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Falvey’s VuFind Project is Recipient of Mellon Award

Villanova University recently received the prestigious Mellon Award for Technology Collaboration for the Project VuFind software. The VuFind team, based at Falvey Memorial Library, proudly accepted the $50,000 award on December 8 in Washington, D.C., at the Coalition for Networked Information Task Force meeting.

The VuFind team includes Joe Lucia, University Librarian and Library Director, Andrew Nagy, former Library Technology Development Specialist, and Christopher Barr, Interface and Design Specialist. Mellon Awards are granted to not-for-profit developers of open source software advancing scholarship in the arts and humanities.

VuFind, which operates the Falvey catalog, is distinctive because it incorporates such Web 2.0 features as book jacket images, browsing recommendations for similar books, book reviews, tagging personal favorites, MLA and APA style citations, and transmitting records for books via text message. It was designed with tech savvy Villanovans in mind.

For more about the VuFind project, contact Joe Lucia at 610-519-4290 or via e-mail at joseph.lucia@villanova.edu

(Read a recent Library Journal article about VuFind.)

Linda Hauck also contributed to this article.


Closed for the Holidays

Bartley Business Information Center will be closed until January 5th.  If you need help with research, don’t hesitate to contact Linda Hauck 484-686-6759, linda.hauck@villanovan.edu or call Falvey Memorial Library 610-519-4270 .  Merry Christmas and Peace to all.


Behind the Scenes: Managing the Piles of Books Returned!

Clare sorting books

What happens to borrowed books after you return them to the circulation desk or drop them off in the book drop after library hours? These books somehow appear back on the shelves, waiting for the next person to check them out again.

Not surprisingly, there is a very methodical process for the discharging of books and how they get back to their respective places on the book shelves. The process is known as stacks management.

“There has always existed a stacks management operation, responsible for shelving returned books, shifting the stacks when it was needed and shelf-checking for out-of-place volumes,” says Falvey Stacks Manager Domenick Liberato. (more…)


Villanova boys … grow fat (PALINET Mass Digitization Collaborative)


I am pleased to announce the completion of Villanova University’s participation in the pilot phase of the PALINET Mass Digitization Collaborative (MDC). For more information on the program itself, please see the pages on the PALINET website at:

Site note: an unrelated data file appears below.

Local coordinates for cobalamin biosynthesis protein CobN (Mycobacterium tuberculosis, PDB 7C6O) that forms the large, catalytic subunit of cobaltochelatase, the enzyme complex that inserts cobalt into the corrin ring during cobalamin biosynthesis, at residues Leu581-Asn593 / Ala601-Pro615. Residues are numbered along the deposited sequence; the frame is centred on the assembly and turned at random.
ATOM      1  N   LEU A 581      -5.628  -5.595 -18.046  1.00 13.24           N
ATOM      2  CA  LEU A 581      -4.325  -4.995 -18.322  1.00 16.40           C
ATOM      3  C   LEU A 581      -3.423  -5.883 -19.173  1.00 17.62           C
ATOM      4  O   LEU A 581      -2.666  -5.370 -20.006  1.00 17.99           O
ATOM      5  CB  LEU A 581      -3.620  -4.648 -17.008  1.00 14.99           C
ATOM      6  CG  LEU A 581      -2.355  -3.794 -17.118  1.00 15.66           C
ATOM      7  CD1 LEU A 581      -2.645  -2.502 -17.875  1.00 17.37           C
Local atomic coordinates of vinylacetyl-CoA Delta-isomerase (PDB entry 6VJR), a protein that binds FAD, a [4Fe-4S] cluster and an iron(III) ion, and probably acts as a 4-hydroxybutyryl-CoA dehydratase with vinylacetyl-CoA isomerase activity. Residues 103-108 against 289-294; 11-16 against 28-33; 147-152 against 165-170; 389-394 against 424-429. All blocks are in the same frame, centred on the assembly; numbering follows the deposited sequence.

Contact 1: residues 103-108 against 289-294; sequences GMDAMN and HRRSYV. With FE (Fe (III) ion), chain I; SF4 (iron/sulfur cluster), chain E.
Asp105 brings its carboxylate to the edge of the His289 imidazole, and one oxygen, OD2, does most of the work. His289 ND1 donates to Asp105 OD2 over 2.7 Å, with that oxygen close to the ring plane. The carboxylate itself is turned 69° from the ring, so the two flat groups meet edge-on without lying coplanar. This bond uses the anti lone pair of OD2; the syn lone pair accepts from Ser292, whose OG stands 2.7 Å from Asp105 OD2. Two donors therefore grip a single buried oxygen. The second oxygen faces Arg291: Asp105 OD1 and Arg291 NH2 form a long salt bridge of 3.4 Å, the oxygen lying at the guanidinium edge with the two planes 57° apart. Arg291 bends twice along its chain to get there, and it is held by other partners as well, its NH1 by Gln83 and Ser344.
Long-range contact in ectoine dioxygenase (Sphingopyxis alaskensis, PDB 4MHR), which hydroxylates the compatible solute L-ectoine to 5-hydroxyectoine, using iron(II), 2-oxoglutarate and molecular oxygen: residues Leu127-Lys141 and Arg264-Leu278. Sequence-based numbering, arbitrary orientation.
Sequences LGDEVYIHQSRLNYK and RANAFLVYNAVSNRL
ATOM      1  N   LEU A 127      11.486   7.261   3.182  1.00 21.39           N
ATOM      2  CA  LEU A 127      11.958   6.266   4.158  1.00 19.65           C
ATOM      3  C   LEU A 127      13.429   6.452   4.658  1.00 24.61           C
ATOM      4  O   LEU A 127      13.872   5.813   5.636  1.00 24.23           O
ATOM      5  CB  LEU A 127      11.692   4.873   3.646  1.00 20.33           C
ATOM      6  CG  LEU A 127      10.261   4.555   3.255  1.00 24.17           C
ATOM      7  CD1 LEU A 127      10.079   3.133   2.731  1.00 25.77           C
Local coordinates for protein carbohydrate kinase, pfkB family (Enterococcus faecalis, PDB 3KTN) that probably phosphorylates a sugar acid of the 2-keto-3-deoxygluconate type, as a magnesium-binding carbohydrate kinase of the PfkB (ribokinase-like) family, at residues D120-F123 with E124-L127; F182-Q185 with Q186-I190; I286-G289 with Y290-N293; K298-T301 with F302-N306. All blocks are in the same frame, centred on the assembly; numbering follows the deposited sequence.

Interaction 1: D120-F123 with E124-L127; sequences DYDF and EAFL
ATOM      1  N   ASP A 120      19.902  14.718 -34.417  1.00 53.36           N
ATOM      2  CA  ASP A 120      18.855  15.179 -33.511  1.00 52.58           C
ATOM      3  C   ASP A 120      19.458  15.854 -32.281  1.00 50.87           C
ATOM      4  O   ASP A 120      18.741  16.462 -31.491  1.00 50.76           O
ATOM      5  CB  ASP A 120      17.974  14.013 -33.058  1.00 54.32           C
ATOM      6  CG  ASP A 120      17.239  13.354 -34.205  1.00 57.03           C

In the pilot project, staff members from various institutions worked with Internet Archive and PALINET representatives to develop digitization policies and procedures for the broader membership. Villanova’s participation included testing the functionality of digitization of microfilm materials scanned at the main San Francisco scanning center of the Internet Archive. The titles scanned and now available on the Internet Archive site in perpetuity are two Villanova student newspapers: first, The Villanova Monthly, from Jan 1893 to Jan 1897, and second, The Villanovan, from November 1916 to June 1926. These are currently available in 3 volumes based on the original microfilm reel at the Villanova University page on the Internet Archive at: http://www.archive.org/details/villanova_university The page images have also been OCRed (Optical Character Recognition), so the pdf file format for each volume can be searched for keywords; this is machine OCR and so not all words will have been accurately recognized.


Links to the individual volumes :




Villanova University has committed to support these collaborative digitization efforts, assisted in part by grant support from the Sloan Foundation to PALINET. As part of that commitment in the non-pilot phase of the program, Villanova University will continue to grow the available issues of The Villanovan over the coming year, with the goal of making the entire run available. In addition to the remote access provided by hosting materials on the Internet Archive site, Villanova’s Digital Library will be harvesting the images and OCRed text of these works to eventually create locally hosted copies, organized in the more easily readable and browsable format of individual issues.

These student newspaper provide a unique view of the history and community life of Villanova University. Not only are the early volumes filled with interesting articles, alumni notes, and photographs of campus, students, events, and athletic competitions, but they also include a wealth of poetry and local Main Line advertisements.

One advertisement from 1916 reads:

Villanova Boys
Wanklin’s Candy
and grow fat

Here are two poems from 1921:


Richest season of the year
Bringing men abundant cheer,
Soothing heart and eye and ear-

Glad Autumn!

Following fast on Summer’s train,
Filling fields with golden grain,